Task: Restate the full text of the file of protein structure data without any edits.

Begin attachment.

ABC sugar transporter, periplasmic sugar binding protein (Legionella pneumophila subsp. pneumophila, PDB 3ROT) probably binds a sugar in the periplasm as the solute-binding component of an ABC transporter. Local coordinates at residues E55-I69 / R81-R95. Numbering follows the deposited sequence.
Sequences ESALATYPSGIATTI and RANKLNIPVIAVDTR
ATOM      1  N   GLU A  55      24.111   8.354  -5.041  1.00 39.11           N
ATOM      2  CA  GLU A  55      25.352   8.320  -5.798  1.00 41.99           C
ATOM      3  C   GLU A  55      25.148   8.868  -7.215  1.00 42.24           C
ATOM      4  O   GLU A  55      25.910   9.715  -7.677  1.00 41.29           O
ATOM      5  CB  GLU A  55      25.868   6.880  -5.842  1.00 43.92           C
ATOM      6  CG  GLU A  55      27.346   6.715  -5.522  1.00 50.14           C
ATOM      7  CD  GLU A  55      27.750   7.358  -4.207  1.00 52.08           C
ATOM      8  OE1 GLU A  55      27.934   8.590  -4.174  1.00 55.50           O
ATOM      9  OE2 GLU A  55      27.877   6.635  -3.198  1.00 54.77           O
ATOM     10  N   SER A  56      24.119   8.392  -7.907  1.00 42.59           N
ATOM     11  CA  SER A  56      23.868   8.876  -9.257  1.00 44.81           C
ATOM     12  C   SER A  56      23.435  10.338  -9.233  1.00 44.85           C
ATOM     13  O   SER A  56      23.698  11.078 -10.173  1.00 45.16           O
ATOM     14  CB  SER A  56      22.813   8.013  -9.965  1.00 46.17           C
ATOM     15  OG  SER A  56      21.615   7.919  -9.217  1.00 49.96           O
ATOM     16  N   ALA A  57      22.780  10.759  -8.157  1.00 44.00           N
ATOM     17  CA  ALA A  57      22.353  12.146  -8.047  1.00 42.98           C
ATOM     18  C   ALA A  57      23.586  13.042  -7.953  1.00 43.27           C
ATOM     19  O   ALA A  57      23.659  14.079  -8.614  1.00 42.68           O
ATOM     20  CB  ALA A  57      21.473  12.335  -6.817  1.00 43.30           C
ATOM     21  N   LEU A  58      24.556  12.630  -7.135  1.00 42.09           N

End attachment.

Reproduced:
ABC sugar transporter, periplasmic sugar binding protein (Legionella pneumophila subsp. pneumophila, PDB 3ROT) probably binds a sugar in the periplasm as the solute-binding component of an ABC transporter. Local coordinates at residues E55-I69 / R81-R95. Numbering follows the deposited sequence.
Sequences ESALATYPSGIATTI and RANKLNIPVIAVDTR
ATOM      1  N   GLU A  55      24.111   8.354  -5.041  1.00 39.11           N
ATOM      2  CA  GLU A  55      25.352   8.320  -5.798  1.00 41.99           C
ATOM      3  C   GLU A  55      25.148   8.868  -7.215  1.00 42.24           C
ATOM      4  O   GLU A  55      25.910   9.715  -7.677  1.00 41.29           O
ATOM      5  CB  GLU A  55      25.868   6.880  -5.842  1.00 43.92           C
ATOM      6  CG  GLU A  55      27.346   6.715  -5.522  1.00 50.14           C
ATOM      7  CD  GLU A  55      27.750   7.358  -4.207  1.00 52.08           C
ATOM      8  OE1 GLU A  55      27.934   8.590  -4.174  1.00 55.50           O
ATOM      9  OE2 GLU A  55      27.877   6.635  -3.198  1.00 54.77           O
ATOM     10  N   SER A  56      24.119   8.392  -7.907  1.00 42.59           N
ATOM     11  CA  SER A  56      23.868   8.876  -9.257  1.00 44.81           C
ATOM     12  C   SER A  56      23.435  10.338  -9.233  1.00 44.85           C
ATOM     13  O   SER A  56      23.698  11.078 -10.173  1.00 45.16           O
ATOM     14  CB  SER A  56      22.813   8.013  -9.965  1.00 46.17           C
ATOM     15  OG  SER A  56      21.615   7.919  -9.217  1.00 49.96           O
ATOM     16  N   ALA A  57      22.780  10.759  -8.157  1.00 44.00           N
ATOM     17  CA  ALA A  57      22.353  12.146  -8.047  1.00 42.98           C
ATOM     18  C   ALA A  57      23.586  13.042  -7.953  1.00 43.27           C
ATOM     19  O   ALA A  57      23.659  14.079  -8.614  1.00 42.68           O
ATOM     20  CB  ALA A  57      21.473  12.335  -6.817  1.00 43.30           C
ATOM     21  N   LEU A  58      24.556  12.630  -7.135  1.00 42.09           N